I sometimes stop and attempt to realize what a long time fifty years in one town, working for the same company really means and find that it seems but a short time. Most of my life here has been a very happy one, and if I had it to do over, I would do it the same way again.
Troy, back in the day consisted of the Main Street with the business houses. There were no Doonan Hotel, no Fewkes Store, no bank building, no Adkins Store, no Drug Store, no Jack’s Cafe , no Veterns Bar, and no Sec-ond-hand Store. These establishments were all vacant lots. On Main Street, the first building was the Monios Hotel, next to the beer parlor, which now stands empty. There was no building from the corner to the Monios and nothing where the Masonic Hall now stands. Callows General Store was where the Marshall Wells Store is now, and Jack’s Cafe is now on what was a vacant lot. Next came Morrison’s Baber Shop were Kusner’s Shop now stands. The Morrison family lived in the rear of the shop. There were vacant lots where the Adkins and the Drug Store are now. The Vet’s Beer Parlor is on what was once a vacant lot. Next to come was D.T. Woods General Store and Wood’s Saloon. The store occupied two lots, or fifty feet and the saloon used one lot or twenty-five feet. Next came another vacant lot, and then The Windsor Hotel which was made of wood and two stories high. It occupied four lots or one-hundred feet of the street. A Saloon was in the front left portion of this building and had pool and card tables in the rear. The front right portion was the waiting room or Lobby of the Hotel with living rooms on the ex-treme right side and the dining room and kitchen in the rear. Rooms up-stairs were heated from a stove in the hall. Each room had a pitcher of wa-ter and a bowl for wash-ing and there was a slop jar in each commode. My! Those rooms were cold in the winter and one never could get enough covers.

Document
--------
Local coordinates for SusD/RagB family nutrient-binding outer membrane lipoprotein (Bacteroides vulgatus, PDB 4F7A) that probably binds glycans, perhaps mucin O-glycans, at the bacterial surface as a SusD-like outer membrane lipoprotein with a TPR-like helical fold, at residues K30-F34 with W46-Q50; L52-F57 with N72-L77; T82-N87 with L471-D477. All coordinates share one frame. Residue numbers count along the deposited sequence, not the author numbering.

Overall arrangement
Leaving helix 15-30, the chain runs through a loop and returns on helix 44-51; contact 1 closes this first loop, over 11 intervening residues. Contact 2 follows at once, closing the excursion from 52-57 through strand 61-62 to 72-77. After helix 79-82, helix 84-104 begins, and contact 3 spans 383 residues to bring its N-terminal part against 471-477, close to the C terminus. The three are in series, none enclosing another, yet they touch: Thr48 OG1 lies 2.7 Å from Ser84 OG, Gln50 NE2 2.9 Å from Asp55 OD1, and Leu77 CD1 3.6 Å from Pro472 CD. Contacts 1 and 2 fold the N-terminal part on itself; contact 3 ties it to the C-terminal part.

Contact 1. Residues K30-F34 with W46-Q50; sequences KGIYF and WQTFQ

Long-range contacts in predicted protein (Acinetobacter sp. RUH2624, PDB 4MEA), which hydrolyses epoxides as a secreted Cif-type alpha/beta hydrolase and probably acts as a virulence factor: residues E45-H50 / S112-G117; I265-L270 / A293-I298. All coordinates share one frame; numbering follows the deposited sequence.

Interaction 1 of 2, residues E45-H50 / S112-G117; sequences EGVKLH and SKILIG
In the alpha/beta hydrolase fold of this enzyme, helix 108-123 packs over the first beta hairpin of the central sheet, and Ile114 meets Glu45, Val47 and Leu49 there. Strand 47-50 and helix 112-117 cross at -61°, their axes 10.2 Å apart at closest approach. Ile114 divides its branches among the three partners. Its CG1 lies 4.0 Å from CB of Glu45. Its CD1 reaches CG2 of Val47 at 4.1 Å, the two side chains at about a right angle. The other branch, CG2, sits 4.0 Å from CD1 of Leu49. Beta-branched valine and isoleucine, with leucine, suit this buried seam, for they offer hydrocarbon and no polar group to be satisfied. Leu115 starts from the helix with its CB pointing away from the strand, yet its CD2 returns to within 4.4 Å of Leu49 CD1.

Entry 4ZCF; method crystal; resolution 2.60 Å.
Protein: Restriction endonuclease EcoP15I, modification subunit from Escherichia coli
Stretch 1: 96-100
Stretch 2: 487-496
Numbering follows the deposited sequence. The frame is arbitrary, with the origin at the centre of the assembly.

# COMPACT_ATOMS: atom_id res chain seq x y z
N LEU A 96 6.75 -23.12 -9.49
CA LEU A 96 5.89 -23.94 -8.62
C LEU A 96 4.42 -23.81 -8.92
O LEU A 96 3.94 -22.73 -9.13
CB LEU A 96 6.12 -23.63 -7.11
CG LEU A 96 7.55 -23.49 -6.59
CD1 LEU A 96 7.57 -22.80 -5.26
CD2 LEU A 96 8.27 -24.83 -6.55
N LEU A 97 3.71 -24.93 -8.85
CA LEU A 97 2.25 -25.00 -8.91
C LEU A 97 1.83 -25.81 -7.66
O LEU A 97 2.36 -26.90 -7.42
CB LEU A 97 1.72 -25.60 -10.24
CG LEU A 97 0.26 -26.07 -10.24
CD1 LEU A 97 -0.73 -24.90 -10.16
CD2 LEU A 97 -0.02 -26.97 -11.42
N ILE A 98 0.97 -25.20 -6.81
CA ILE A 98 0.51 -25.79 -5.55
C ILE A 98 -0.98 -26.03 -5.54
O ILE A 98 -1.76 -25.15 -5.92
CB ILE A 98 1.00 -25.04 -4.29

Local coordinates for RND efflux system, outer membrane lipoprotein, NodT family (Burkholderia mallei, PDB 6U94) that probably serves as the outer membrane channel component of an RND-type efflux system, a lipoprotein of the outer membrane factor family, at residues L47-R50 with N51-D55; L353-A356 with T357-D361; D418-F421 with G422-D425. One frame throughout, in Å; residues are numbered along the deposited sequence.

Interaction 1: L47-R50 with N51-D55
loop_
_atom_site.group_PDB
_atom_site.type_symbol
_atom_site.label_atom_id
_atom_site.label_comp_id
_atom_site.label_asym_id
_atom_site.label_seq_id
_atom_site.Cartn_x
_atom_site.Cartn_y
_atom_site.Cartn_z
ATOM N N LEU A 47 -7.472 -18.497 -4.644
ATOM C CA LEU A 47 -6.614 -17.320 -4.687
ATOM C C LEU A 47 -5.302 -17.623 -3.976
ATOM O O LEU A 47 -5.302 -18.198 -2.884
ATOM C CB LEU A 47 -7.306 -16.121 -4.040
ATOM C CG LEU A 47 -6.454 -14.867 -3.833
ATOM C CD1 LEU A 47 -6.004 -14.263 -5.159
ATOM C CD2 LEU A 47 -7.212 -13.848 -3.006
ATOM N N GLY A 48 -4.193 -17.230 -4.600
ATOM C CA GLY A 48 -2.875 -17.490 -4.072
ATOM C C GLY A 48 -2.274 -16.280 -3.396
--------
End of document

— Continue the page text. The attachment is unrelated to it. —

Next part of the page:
Fewkes corner lot was vacant and so was the lot next to it. There were only five buildings in this block. Across the corner from Fewkes was the Eureka Hotel, run by old Dad Lyons and his good old English wife, whose first name I just happen to re-member. I will never for-get her as she was a good old soul, named Alexandra. She was well educated and gave piano lessons. She had two children named Gertrude and a boy whose name I don’t remember. She was the stepmother of Minnie Satran, whom most people know. Minnie lived there until she married my friend Art.
I could go on and on telling about other buildings as I watched the town grow up around me. I will say that one of the nicest homes to be built was for Mrs. Fewkes and it was built by Jim Stonechest. Back of the Highway Street was all woods with only five houses between there and the hill.
The population of Troy in 1909 was 300 and of these, there were about twenty-five Japanese families. The Japanese worked in the Round-house, Coal-chute and the Cinder-pit. They were very good, well-behaved people who kept to them-selves. They lived in shacks located next to the tracks across from what is now the Ballpark. Every Christmas they gave me a nice present for little fa-vors I had done. I used to write letters for them, for which they paid me in cash. I also explained many little things to them which they were not fa-miliar. Occasionally, they would put on a big feed of Oriental dainties, the names of which I could not pronounce even if I could remember them. I do remember the rice and sake, a Japanese wine which I imbibed freely whenever it was passed.
Across the track was all jungle, which was a very good name for it. There was not a single residence except for a few engineers’ shacks. The Great Northern powder house was opposite the depot about two-hundred feet away in the woods. The only house was the one occupied by the ferry-man, and it was located where the J. Neils Compa-ny office is now. The ferry was also located there as we didn’t get the bridge until 1912, at which time the ferry was discontinued.
This document ends here, however there are many Western News articles that he wrote and saved in the 1980s about living and working in Troy. In 1984 Victor final-ly left Troy to live with his daughter Marzella and her husband (my mom and dad) in Aberdeen Washington. He died in 1998 at 99 years old.
David Jones, Bull Lake
The photo above is the Troy Depot. The calendar shows 1917, and Victor is seated second from left. Photo courtesy of David Jones.